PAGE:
Here’s what I actually said – or rather DID – just smiled, wanly. You don’t want to bite the hand that needles you.
But I felt like biting. And screaming. And cursing.
A bit of context here. At the start of 2012 I walked into a regular annual mammogram looking pretty good and feeling great. Nine months later – after one lumpectomy surgery, 16 weeks of chemotherapy, 33 radiation treatments, and 101 doctor visits – I walked out of a bad-aqua blue treatment room bald, tired and puffy.
My one-sided conversation with Nurse Nasal/Breathy/Sweetsy occurred just after my successful surgery. She chirped, “Well, if you don’t have any questions, we’ll see you next week for Round One of chemo.”
I finally spoke up – too stunned to say much. “Ummm, can I drink a spot of scotch during these 4 months of treatment?”
“No,” she responded with noticeably less breathiness.
Then I began to cry.
Do you get the picture? I was NOT happy. With her. With my situation. With the realization that I might get chemo-brain/fogginess and rival Yul Brenner for hair bragging rights.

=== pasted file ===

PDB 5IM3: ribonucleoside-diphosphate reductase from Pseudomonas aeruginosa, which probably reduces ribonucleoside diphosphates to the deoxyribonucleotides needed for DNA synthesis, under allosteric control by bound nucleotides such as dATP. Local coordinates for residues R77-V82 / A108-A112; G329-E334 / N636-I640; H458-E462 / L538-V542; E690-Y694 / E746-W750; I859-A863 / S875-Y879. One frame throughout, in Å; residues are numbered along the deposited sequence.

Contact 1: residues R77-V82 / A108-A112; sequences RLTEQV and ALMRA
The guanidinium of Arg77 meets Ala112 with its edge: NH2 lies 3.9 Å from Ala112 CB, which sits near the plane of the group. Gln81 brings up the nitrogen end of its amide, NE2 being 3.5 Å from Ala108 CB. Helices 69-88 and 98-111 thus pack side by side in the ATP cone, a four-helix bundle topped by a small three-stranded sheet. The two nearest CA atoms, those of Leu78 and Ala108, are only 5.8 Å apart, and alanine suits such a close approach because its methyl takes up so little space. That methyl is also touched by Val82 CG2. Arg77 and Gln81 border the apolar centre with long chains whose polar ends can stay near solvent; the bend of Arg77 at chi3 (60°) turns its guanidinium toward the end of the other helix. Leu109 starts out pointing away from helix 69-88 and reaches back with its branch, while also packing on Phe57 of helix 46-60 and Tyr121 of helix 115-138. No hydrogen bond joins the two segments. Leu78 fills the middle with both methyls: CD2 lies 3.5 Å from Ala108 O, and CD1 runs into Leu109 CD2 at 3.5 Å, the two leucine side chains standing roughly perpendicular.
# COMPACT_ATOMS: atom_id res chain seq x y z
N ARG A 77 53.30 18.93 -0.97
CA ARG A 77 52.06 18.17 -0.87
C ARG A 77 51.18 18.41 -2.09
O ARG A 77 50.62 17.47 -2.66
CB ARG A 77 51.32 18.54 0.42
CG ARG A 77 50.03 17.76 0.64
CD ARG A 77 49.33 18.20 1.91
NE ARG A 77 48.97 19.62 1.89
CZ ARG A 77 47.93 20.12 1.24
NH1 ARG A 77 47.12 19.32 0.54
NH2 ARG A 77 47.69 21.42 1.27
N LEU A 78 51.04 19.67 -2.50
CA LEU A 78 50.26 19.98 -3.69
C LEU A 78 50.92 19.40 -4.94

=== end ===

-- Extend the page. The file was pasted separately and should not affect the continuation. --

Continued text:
No hair, no control over my life and no scotch. And I wasn’t feeling too spiritual either.
Then I got a letter from Rabbi Debbie Robbins. She wrote, “Dear Karen, My thoughts are with you. Here’s a prayer, called The Dew of Life, which might help you as you go through this journey. You can recite this prayer when receiving chemotherapy. It’s adapted from the Annual Prayer for Dew recited on the 1st day of Passover.”
“Dear G-d — the prayer begins —
Droplets of LIFE – flow gently mending the hurt in this body.”
Oh. — Chemo was not droplets of doom. Chemo was droplets of LIFE.
“Dear G-d — the prayer continued –
Droplets of BLESSINGS – come gently fetching a year of goodness.
Droplets of DEW – heal gently, softening this hard place of blessing.”
I tucked this prayer into my “Cancer – Yes I Can” Calendar of endless appointment dates and notes – and it traveled with me throughout the rest of this journey.
As instructed, I recited the Dew of Life prayer at the hospital every time I got chemo.
And I transitioned.
No longer did I think of chemo with expletives preceding it. Chemo is/was the DEW OF LIFE.